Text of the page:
What side-business tax expenses can I claim?
Sole traders can claim for a wide variety of legitimate costs they pay to start and run their business. These are called “allowable expenses”. If you use something for your side-business and personal reasons, such as your mobile phone, you can only claim for the business-cost proportion. Allowable expenses can include…
If you take on premises to operate your side-business, you may be able to claim for rent, heating, lighting, water, business rates, phone and broadband.
Share of domestic bills
If you run your side-business from home, you may be able to claim a proportion of your heating, electricity and water costs, Council Tax, mortgage interest or rent, broadband and telephone use. If working out exact costs is too complicated, you can claim flat-rate simplified expenses for working from home.
You can claim for business-related fuel, parking, train or bus fares, but you can’t claim allowable expenses for journeys to and from your normal place of work, that’s classed as your commute. Should you prefer, you can claim flat-rate simplified expenses for vehicle use.
Raw materials or stock, printing, packaging, postage, office stationery, advertising and marketing, insurance and bank charges, training and professional membership fees.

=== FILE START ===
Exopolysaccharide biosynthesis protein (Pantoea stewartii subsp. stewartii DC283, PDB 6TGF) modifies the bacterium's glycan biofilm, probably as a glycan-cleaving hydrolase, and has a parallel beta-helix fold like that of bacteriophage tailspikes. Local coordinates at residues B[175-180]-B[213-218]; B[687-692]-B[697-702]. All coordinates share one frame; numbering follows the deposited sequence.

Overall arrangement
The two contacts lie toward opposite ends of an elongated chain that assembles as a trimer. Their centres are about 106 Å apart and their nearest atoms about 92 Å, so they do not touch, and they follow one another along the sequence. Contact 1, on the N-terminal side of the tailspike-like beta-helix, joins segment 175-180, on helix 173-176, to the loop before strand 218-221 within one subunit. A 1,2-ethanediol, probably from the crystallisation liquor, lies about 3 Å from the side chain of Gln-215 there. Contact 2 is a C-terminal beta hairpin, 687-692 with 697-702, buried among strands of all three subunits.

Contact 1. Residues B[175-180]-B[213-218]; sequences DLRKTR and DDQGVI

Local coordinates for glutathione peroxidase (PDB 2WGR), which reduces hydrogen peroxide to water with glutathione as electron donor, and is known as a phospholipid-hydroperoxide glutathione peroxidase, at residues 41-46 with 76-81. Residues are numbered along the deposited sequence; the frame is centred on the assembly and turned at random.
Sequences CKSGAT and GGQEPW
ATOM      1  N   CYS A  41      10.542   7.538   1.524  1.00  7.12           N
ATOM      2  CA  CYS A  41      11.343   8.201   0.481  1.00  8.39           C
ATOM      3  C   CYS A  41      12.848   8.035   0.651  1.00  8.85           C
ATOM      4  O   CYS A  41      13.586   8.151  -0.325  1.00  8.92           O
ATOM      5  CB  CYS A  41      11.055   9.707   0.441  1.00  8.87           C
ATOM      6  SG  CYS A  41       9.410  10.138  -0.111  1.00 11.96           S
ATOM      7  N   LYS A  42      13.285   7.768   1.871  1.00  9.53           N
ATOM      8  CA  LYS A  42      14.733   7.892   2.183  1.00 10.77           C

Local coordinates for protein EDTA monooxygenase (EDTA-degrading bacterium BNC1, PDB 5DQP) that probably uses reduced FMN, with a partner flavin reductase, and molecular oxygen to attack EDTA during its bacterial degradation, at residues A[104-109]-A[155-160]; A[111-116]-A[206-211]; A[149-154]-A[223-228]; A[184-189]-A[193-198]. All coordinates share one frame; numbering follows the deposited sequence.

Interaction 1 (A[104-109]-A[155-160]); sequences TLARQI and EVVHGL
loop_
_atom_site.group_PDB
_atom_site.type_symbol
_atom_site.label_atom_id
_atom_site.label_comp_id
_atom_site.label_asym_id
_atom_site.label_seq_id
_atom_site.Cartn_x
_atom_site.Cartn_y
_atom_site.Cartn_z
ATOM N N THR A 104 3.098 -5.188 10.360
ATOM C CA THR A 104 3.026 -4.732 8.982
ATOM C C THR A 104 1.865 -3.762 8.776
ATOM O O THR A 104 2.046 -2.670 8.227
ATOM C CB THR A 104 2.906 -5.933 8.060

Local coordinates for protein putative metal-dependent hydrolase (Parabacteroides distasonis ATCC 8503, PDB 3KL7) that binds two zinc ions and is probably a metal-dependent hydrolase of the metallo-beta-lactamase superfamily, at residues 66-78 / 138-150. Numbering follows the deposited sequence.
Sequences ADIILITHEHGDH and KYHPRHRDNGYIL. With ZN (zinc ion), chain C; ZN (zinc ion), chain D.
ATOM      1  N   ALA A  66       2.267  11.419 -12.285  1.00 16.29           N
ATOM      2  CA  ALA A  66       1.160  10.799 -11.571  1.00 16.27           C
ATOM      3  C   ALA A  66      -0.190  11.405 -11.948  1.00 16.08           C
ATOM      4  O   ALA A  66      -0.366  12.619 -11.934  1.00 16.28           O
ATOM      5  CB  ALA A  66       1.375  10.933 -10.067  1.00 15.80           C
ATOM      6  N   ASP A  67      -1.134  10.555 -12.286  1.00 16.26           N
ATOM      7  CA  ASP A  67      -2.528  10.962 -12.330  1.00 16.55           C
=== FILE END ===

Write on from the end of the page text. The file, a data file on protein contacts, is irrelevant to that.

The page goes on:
You cannot claim for entertaining customers or travel costs to and from your normal place of work. Neither can you claim for parking and speeding fines, a business suit, food or alcohol (unless you have be away from home overnight on business,for example, if you went to a trade show, in which case you can claim for sustenance).
If you use “traditional accounting” methods (ie you record income and expenses by the date you invoiced or were invoiced), you claim capital allowances after buying equipment, machinery or a vehicle for your side-business. If you use “cash basis accounting” (ie you only record income and costs in your accounts when you are paid or pay money out) and buy a car, you can claim this as a capital allowance, but everything else must be claimed as an allowable expense.